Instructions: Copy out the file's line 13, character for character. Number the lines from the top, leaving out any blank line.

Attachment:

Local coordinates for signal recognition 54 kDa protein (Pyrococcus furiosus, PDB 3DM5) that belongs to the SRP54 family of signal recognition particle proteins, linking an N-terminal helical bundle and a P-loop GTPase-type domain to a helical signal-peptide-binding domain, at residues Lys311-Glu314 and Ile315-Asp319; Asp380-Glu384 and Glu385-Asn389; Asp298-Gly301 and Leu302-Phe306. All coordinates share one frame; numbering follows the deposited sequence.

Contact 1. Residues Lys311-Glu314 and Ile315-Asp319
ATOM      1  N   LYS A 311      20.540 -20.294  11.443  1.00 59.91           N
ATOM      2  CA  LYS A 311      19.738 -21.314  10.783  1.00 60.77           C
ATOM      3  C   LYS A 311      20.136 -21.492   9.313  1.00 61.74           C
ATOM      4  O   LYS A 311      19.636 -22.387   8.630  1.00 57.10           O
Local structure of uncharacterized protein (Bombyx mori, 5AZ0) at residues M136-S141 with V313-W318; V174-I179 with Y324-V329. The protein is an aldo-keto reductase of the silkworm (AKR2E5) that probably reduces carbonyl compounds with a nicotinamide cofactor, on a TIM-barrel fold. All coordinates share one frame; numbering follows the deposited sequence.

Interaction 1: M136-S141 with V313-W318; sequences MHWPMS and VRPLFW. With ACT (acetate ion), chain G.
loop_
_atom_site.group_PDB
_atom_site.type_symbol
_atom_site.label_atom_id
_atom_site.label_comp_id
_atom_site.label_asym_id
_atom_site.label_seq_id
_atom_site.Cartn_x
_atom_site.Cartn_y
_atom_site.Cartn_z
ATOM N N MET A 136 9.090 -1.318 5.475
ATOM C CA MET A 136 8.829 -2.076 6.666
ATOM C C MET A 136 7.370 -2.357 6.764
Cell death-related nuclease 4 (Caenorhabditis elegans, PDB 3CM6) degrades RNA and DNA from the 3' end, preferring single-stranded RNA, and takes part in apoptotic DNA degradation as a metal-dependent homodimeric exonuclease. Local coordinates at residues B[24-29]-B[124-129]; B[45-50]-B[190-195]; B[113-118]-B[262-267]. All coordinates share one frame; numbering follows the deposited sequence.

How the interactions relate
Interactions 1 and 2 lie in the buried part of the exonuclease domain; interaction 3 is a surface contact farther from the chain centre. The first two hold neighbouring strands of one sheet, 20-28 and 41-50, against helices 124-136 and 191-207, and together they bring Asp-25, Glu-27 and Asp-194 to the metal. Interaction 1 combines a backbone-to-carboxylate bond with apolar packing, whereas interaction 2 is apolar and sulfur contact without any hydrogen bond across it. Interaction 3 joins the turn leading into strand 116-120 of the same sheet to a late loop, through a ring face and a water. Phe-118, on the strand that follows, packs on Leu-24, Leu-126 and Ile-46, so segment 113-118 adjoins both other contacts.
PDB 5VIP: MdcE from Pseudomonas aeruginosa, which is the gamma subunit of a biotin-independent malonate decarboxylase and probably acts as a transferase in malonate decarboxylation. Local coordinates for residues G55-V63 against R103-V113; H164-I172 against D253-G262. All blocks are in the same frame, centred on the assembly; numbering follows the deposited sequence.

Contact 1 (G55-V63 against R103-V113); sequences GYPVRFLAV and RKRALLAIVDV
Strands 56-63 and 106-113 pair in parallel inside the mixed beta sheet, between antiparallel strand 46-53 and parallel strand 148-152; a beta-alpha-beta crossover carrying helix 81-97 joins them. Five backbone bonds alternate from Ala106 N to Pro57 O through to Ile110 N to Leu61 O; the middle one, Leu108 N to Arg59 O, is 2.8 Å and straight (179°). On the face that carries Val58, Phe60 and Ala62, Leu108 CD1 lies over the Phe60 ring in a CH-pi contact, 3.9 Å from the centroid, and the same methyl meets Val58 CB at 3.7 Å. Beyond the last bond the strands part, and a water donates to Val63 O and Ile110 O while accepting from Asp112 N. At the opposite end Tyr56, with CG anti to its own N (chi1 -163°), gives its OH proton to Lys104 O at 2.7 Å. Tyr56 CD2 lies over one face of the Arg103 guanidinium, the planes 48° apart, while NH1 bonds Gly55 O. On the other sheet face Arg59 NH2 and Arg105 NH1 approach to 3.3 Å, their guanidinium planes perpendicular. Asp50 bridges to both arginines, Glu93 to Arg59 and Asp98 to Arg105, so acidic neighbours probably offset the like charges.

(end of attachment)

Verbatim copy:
_atom_site.label_comp_id